What does science know about the benefits of meditation?
Follow this link if you are looking for the glossary of scientific terms.
There are an estimated 1,500 published research papers linked to meditation, mindfulness and related forms of brain training. Although they generally demonstrate the positive effects of meditation, drawing precise conclusions from the entire body of work is not possible. However, careful study of the most reliable research, combined with evidence from traditional meditation sources allows for some strong conclusions about the benefits of meditation to be arrived at. Below we provide links to some of the key research cited across the website.
- Age-related cognitive decline begins in the 20s and 30s
- About 50 million people worldwide suffer from dementia, the number of sufferers is expected to grow to around 130 million within 30 years.
- The brains of regular meditators appear several years younger than non-meditators.
- Meditators found to have increased cortical thickness compared to non-meditators, meditation correlated with increased brain structure.
- Research demonstrates that cognitive decline is already evident at the age of 45.
- Meditation linked to lower risks of cognitive decline.
- Long term meditators have increased brain structures.
- Meditation has been linked with improved cognitive function in older adults, even those suffering from age-related cognitive decline.
- Meditation appears to be a key factor in the reduced risk of cognitive decline, although other lifestyle factors may also be important.
- Meditation research has a number of problems to confront, not least methodological flaws. However, this meta-review does point to some evidence that the teacher-student relationship is influential in meditation practice.
References – where to find the original research
- Salthouse, T. A. (2009). When does age-related cognitive decline begin? Neurobiology of ageing, 30(4), 507-514.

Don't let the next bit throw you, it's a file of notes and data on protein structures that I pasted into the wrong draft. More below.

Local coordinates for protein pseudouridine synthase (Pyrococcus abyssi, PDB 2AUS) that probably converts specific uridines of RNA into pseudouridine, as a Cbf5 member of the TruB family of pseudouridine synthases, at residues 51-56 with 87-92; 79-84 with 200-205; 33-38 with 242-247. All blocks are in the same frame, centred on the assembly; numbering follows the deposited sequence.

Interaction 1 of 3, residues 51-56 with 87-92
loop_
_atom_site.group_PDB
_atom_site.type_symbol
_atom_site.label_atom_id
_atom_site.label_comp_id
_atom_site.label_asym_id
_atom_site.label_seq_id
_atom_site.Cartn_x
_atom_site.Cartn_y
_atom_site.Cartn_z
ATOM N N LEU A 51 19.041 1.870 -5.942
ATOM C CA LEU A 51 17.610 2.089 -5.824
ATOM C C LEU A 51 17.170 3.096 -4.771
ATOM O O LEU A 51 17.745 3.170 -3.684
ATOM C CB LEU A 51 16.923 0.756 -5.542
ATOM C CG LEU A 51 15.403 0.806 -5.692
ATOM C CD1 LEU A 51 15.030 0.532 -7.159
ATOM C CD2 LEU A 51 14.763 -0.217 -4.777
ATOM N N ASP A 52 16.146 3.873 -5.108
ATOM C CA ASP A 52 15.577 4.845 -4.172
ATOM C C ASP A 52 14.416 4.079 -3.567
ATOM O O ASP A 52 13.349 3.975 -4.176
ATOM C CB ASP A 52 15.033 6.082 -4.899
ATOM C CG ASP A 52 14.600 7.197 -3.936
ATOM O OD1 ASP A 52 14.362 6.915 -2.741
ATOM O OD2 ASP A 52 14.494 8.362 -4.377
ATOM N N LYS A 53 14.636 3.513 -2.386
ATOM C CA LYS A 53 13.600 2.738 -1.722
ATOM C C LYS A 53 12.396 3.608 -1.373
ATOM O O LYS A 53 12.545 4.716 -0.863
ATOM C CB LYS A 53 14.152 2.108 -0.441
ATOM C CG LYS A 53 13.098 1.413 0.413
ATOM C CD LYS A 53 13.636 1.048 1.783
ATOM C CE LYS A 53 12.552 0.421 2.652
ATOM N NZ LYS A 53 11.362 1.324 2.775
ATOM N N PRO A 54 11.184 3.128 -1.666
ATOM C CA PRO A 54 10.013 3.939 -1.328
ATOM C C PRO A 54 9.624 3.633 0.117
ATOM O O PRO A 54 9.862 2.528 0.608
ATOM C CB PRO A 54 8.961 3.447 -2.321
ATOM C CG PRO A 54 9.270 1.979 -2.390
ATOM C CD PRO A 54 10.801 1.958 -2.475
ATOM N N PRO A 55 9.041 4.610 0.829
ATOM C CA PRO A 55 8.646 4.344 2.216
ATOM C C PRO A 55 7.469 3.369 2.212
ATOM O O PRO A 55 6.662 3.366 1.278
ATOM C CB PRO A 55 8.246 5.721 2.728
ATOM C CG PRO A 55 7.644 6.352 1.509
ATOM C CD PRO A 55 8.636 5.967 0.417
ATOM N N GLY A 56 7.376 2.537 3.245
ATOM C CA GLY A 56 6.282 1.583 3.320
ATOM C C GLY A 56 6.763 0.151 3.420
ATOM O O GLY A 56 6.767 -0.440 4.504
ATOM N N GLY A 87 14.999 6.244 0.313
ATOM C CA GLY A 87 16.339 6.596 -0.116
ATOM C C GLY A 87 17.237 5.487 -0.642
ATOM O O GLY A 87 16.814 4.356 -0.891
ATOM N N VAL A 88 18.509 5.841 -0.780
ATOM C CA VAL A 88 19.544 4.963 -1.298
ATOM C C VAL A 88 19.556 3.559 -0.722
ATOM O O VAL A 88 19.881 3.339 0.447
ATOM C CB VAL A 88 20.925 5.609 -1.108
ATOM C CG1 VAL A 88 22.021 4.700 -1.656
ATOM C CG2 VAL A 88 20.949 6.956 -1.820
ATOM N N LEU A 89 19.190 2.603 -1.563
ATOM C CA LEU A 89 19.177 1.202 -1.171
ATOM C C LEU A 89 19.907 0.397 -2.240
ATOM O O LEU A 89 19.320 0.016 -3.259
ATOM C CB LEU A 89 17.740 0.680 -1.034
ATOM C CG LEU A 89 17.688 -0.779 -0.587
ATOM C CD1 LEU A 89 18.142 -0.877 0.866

- Prince, M., Comas-Herrera, A., Knapp, M., Guerchet, M., & Karagiannidou, M. (2016). World Alzheimer report 2016: improving healthcare for people living with dementia: coverage, quality and costs now and in the future.
- Luders, E., Cherbuin, N., & Gaser, C. (2016). Estimating brain age using high-resolution pattern recognition: Younger brains in long-term meditation practitioners. Neuroimage, 134, 508-513.
- Lazar, S. W., Kerr, C. E., Wasserman, R. H., Gray, J. R., Greve, D. N., Treadway, M. T., … & Rauch, S. L. (2005). Meditation experience is associated with increased cortical thickness. Neuroreport, 16(17), 1893.
- Singh-Manoux, A., Kivimaki, M., Glymour, M. M., Elbaz, A., Berr, C., Ebmeier, K. P., … & Dugravot, A. (2012). Timing of onset of cognitive decline: results from Whitehall II prospective cohort study. Bmj, 344, d7622.
- Marciniak, R., Sheardova, K., Čermáková, P., Hudeček, D., Šumec, R., & Hort, J. (2014). Effect of meditation on cognitive functions in context of ageing and neurodegenerative diseases. Frontiers in behavioral neuroscience, 8, 17.
- Luders, E., Toga, A. W., Lepore, N., & Gaser, C. (2009). The underlying anatomical correlates of long-term meditation: larger hippocampal and frontal volumes of gray matter. Neuroimage, 45(3), 672-678.
- Gard, T., Hölzel, B. K., & Lazar, S. W. (2014). The potential effects of meditation on age‐related cognitive decline: a systematic review. Annals of the New York Academy of Sciences, 1307(1), 89-103.
- Baumgart, M., Snyder, H. M., Carrillo, M. C., Fazio, S., Kim, H., & Johns, H. (2015). Summary of the evidence on modifiable risk factors for cognitive decline and dementia: a population-based perspective. Alzheimer’s & Dementia, 11(6), 718-726.
- Van Dam, N. T., van Vugt, M. K., Vago, D. R., Schmalzl, L., Saron, C. D., Olendzki, A., … & Fox, K. C. (2018). Mind the hype: A critical evaluation and prescriptive agenda for research on mindfulness and meditation. Perspectives on Psychological Science, 13(1), 36-61.